Topic: News

Winter Bike TLC

You'd be amazed how much money you can save in the long run by giving your bike a pre-winter service and a little TLC during those long winter months.

Due to salt, diesel, swarf and general debris on our roads, and adding water in to the mix makes the perfect grinding paste to eat away at our pride and joys. What can you do about it? Ideally cleaning/wiping down your bike a couple of times a week and re-lubing it can pay dividends the other side of winter. Also keeping you tyre pressures at an optimal level can help minimise punctures, help with grip, prolong the life of the tyres and keep your wheel protected from the road.

The small amount of products you need you need to do this are easily available and just an hour of your time each week can saves loads in servicing/parts costs. Apart from bike specific oil and grease, you can use a few items from around the house or from the local shops. Baby wipes, clean rag(s), old toothbrushes, WD40 are a few of the items you can use, you just need the know how and time!

You can use our step by step guide below for more detail or pop by one of our stores to enquire about our Bike Kitchen evening where we can teach you the gaps in your knowledge. If you're ever in doubt about any mechanical issues with your bike, always ask your local bike shop for advice first before committing to a potential error.

What do I need, how long will it take?

1. Baby wipes

2. Clean rag(s)

3. GT85 or WD40

4. Bike Wash / Degreaser

5. Bicycle specific lube for either wet or dry conditions.

6. Bike specific grease.

7. Aerosol Degreaser (non teflon coating type) or Disc Brake Cleaner.

8. Wet & Dry super fine sandpaper.

9. Soft nylon bike cleaning brush(es) or household equivalent (old toothbrush, dust pan brush).

10. 1 hour of your time.

What am I cleaning, paying attention too?

1. Braking surfaces – Rims.

2. Brake pads – rim type.

3. Chain.

4. Cassette.

5. Chain rings / crankset.

6. Derailleurs/mechs, especially jockey wheels.


Method – Rim brakes

1. Use the baby wipes to clean the braking surface, this may take a few times round the rim using multiple wipes. Once clean, check rim surface for wear and tear. Rims have a limited amount of material, so if in doubt please ask your local bike shop for advice.

2. Now if you can, release the brakes so you are able to clean them using the baby wipes again. Removing any muck and debris suck in there. Once done, re-attach the brakes.

3. Optional step – you can now use the fine sand paper to rub lightly across the rim surface, to prep it for better bite.

4. Finally, wipe down the rim surface with a clean rag.

Method - chain/cassette/chain rings.

1. If you don't have bike wash / degreaser or access to outside water, you can use a bucket of hot soapy (washing up liquid, not to much as it contains salt!). Either spray bike wash on the drivechain (cassette, chain, chainrings) in good quantity or use a soft nylon brush to apply the hot soapy water. Once coated leave for a few minutes to start working.

2. Once the degreaser has had time to start working, use a soft nylon brush to scrub all the moving parts, if you have a bucket of water, frequently use this to wash off the muck that’s already come off the drivechain. If you have aerosol bike degreaser, use this to get any stubborn or hard to reach grime. Remember the moving parts are the whole drivechain and don't forget to scrub on the flipside of the parts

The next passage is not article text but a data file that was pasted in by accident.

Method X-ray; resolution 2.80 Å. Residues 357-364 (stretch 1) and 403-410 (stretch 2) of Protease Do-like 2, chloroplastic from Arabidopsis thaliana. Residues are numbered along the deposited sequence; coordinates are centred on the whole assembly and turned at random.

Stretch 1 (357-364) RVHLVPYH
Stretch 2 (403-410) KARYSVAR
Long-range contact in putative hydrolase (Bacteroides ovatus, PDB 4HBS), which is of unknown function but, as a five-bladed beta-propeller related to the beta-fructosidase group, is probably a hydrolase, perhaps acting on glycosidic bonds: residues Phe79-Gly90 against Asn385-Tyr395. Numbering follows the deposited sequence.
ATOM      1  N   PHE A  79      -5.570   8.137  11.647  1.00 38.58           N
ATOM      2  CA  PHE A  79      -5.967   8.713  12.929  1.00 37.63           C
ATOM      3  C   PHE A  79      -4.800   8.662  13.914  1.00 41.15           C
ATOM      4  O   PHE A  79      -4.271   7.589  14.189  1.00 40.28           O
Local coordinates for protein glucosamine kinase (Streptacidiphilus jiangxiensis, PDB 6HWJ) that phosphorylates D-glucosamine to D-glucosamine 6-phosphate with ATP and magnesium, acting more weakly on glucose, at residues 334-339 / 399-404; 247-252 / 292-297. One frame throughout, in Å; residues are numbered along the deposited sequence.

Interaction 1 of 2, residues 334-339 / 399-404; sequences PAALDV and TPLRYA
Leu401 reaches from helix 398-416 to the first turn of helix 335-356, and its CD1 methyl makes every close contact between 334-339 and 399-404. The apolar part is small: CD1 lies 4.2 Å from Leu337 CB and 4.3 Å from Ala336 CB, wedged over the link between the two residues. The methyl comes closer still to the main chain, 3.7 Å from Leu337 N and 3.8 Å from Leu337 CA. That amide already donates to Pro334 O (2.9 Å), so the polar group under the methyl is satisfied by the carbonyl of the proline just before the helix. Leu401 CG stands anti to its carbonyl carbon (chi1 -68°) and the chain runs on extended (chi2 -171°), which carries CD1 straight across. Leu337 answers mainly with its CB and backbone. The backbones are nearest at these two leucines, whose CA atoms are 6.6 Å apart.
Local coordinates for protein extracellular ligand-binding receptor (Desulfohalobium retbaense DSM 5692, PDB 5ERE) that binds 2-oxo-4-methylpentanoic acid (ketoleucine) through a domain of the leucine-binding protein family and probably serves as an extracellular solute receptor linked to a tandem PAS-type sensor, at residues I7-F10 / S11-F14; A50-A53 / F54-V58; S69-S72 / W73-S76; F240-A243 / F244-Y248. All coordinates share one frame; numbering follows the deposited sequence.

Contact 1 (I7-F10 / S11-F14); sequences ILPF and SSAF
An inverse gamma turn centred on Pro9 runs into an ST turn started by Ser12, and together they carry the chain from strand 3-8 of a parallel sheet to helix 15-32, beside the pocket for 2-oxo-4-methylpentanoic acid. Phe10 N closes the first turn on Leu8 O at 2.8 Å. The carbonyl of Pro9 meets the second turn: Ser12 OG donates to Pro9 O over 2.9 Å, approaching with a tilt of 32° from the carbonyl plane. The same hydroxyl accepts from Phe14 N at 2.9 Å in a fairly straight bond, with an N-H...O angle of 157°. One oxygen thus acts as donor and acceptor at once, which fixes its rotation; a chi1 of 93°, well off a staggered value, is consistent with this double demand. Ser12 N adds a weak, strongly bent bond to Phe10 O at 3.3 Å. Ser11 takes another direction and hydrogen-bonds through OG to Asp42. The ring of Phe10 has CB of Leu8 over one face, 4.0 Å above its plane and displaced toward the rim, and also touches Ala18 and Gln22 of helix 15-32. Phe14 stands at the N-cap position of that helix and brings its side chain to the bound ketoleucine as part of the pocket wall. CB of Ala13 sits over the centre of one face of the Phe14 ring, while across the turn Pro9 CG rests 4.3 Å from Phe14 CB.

3. Once you are happy that you have removed as much grime as possible, gently sluice the washed parts with clean water.

4. Bounce the bike carefully to dislodge any standing water, tipping each end up to help aide getting as much out as possible.

5. Use your clean rag now to wipe the remaining excess water from the bike.

6. Attach the nosal straw to the WD40 or GT85.

7. Shift the chain into the middle of the cassette and middle or lower chainring.

8. Aim the straw at the chain from the rear of the bike and move the cranks backwards as you spray. You should only need to rotate the crank 10 times. Leave the solution to work.

9. Spray the straw end at the other moving parts including both mechs but try to avoid contaminating the breaking surfaces.

10. Return to the chain with a clean dry rag, hold lightly on to the chain with the rag and pedal the crank so you remove any excess WD40/GT85, Keep moving the rag about. Use the clean cloth to remove excess from the other places you sprayed.

11. Lightly lube the chain. You only have to lube the chain as it will coat the cassette and chainrings as you change gears. Apply the lube to part of chain that comes directly into contact with other moving parts. Do this by moving the crank arm backwards around 10 times and dropping the lube on the chain as it moves. Wait a few minutes and wipe off any excess lube.

There are much more tips but they would be better served in person, especially for disc brake systems. Ask in your local shop for best practices.

Christmas opening Hours

Bath, Bristol and Trowbridge opening hours:

Saturday 23rd December – 9am –1pm

Sunday 24th December – Closed

Christmas Day – Closed

Boxing Day (Tuesday 26th) - Closed

Wednesday 27th - Friday 29th - 9am – 5:30pm

Saturday 30th - 9am – 1pm

New Years Eve- Closed

New Years Day (Monday 1st) - Closed

Tuesday 2nd Jan onwards – Normal Opening Hours

Exeter opening hours:

Saturday 23rd December – 9am – 5:30pm

Sunday 24th December – Closed

Christmas Day – Closed

Boxing Day (Tuesday 26th) - Closed

Wednesday 27th -Saturday 30th - 9am – 5:30pm

New Years Eve- Closed

New Years Day (Monday 1st) - Closed

Tuesday 2nd Jan onwards – Normal Opening Hours


What tools do I need to maintain my bike?

Below are two lists of the tools you'll need for home and for taking on the road with you. Even if you have a short journey by bike, a mechanical issue that sees you ending up walking, can add time to your day and a bit of stress.